— Happy Hawkins • Robert Alexander Wason

... doors of the country barn stand open and ready, The dried grass of the harvest-time loads the slow-drawn wagon, The clear light plays on the brown, gray and green intertinged, The armfuls are pack'd to the sagging mow. I am there, I help, I came stretch'd atop of the load, I felt its soft jolts, one leg reclined on the other, I jump from the cross-beams and seize the clover and timothy, And roll head over heels and tangle ...
— Outlines of English and American Literature • William J. Long

... delighted to see her, and made her quite at home directly. It was no new thing for the little maiden to visit my mother; but on such occasions I had always, hitherto, taken flight to the fields or the hay-mow. Now, however, it was raining hard, and I was holding silk for my mother to mind; and ...
— The Fatal Glove • Clara Augusta Jones Trask

... said Ernest, boldly, "because, unless the signs fail, he's going to need all his cunning this same day. That lad has the measure of your hard hitters already taken. Did you see him mow down Clifford then like a weed? Why, he'll have the best of them eating out of his hand before the day is ...
— Jack Winters' Baseball Team - Or, The Rivals of the Diamond • Mark Overton

... the crop-headed clod-hoppers!" he cried. "Ride after them—mow them down—scatter the rebel clot-pols! The day is ours!" And then, passing from English to French, from visions of Lindsey and Rupert and the pursuit at Edgehill to memories of Conde and Turenne, he shouted with the voice that was like the sound of a trumpet, "Boutte-selle! boutte-selle! ...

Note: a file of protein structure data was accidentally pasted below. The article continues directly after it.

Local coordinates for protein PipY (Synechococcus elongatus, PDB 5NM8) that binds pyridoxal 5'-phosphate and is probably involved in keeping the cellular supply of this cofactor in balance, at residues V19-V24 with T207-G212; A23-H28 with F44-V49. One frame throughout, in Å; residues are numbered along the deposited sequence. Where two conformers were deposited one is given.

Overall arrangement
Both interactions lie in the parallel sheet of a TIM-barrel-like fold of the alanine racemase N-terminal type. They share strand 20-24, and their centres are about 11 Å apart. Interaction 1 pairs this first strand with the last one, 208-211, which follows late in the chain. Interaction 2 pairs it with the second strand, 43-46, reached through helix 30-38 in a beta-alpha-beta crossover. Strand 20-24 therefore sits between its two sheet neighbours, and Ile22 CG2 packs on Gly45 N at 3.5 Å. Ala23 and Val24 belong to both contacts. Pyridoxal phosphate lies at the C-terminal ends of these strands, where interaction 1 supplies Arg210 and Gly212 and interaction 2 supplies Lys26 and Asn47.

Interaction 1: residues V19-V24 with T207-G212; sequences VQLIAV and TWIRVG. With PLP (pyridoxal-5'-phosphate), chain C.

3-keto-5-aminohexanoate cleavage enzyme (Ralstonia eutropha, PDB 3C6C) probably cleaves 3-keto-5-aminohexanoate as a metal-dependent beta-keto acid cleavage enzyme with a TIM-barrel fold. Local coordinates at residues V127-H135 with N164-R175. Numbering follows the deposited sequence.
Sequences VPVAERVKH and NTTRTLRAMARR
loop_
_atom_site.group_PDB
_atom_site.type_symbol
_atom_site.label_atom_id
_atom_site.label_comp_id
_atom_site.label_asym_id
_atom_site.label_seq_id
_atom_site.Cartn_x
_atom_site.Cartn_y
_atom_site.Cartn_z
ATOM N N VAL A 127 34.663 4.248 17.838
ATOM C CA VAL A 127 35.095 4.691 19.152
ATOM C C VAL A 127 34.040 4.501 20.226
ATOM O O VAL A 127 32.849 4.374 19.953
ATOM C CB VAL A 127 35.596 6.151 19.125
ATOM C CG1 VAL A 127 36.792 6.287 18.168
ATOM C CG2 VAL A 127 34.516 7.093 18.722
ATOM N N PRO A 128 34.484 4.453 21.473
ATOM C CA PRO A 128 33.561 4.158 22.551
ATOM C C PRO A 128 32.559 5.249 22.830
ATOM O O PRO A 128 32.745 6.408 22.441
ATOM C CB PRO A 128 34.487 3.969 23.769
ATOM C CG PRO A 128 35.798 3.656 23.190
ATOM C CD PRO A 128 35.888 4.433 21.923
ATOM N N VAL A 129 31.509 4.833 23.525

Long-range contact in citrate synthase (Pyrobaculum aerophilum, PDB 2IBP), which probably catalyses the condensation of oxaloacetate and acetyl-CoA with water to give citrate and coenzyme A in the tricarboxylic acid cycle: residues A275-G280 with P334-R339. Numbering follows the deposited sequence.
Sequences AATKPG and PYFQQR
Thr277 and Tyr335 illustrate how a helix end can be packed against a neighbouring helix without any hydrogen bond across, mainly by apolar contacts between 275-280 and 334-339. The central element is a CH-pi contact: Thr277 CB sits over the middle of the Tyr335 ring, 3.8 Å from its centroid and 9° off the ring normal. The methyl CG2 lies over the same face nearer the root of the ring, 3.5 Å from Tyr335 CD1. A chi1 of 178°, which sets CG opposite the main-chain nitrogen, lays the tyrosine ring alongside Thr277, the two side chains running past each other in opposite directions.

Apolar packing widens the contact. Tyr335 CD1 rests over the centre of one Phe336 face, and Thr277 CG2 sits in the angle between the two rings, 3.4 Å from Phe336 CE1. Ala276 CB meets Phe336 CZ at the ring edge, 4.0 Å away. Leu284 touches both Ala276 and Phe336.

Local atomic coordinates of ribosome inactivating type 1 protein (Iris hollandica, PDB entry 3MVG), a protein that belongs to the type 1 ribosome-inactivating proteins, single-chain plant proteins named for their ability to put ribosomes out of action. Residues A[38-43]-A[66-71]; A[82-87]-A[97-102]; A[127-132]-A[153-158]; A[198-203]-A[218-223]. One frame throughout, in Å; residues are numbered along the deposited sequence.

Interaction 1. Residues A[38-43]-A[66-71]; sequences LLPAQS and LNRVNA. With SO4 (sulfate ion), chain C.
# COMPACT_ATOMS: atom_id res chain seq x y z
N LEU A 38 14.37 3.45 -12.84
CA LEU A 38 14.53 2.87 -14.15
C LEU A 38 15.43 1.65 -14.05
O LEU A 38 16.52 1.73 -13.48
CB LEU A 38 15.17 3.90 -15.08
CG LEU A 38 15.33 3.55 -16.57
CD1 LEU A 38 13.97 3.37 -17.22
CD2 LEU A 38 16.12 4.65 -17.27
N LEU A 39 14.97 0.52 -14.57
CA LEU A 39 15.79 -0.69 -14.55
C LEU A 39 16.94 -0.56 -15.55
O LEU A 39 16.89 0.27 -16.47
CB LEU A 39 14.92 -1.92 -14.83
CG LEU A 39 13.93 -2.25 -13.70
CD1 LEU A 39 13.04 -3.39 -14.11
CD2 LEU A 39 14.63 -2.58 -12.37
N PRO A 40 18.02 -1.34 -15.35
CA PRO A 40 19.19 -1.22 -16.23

— London Pride - Or When the World Was Younger • M. E. Braddon

... great pleasure in stating that its success was perfect and entire. It cut and gathered the grain in the very worst spots almost as well as that which was standing; and I was thus enabled to mow my crop in about one-half the time the old fashioned method would have required, thereby effecting a large pecuniary gain. It cuts the grass as evenly and as close as the most expert mower. I need ...
— Obed Hussey - Who, of All Inventors, Made Bread Cheap • Various

... sought—the Valley of the Phrygian Tombs. Already we could distinguish the hewn faces of the rocks, and the dark apertures to the chambers within. The bottom of the valley was a bed of glorious grass, blazoned with flowers, and redolent of all vernal smells. Several peasants, finding it too hot to mow, had thrown their scythes along the swarths, and were lying in the shade of an oak. We rode over the new-cut hay, up the opposite side, and dismounted at the face of the crags. As we approached them, the number of chambers hewn in the rock, the doors and niches ...
— The Lands of the Saracen - Pictures of Palestine, Asia Minor, Sicily, and Spain • Bayard Taylor

... go Along the hill-top way, And with long scythes of silver mow Meadows of moonlit hay, Until the cocks of Cotswold crow The coming of ...
— Georgian Poetry 1916-17 - Edited by Sir Edward Howard Marsh • Various

... of Kandahar, and Kitchener of Khartoum, Let Buller of Colenso make all their cannon boom. They may mow down the kaffirs, with shield and assegai, But on his trusty Mauser ...
— My Reminiscences of the Anglo-Boer War • Ben Viljoen

... in a minute. Please wait for me, Marie," Emil coaxed. "Alexandra sent me to mow our lot, but I've done half a dozen others, you see. Just wait till I finish off the Kourdnas'. By the way, they were Bohemians. Why aren't they up in the ...
— O Pioneers! • Willa Cather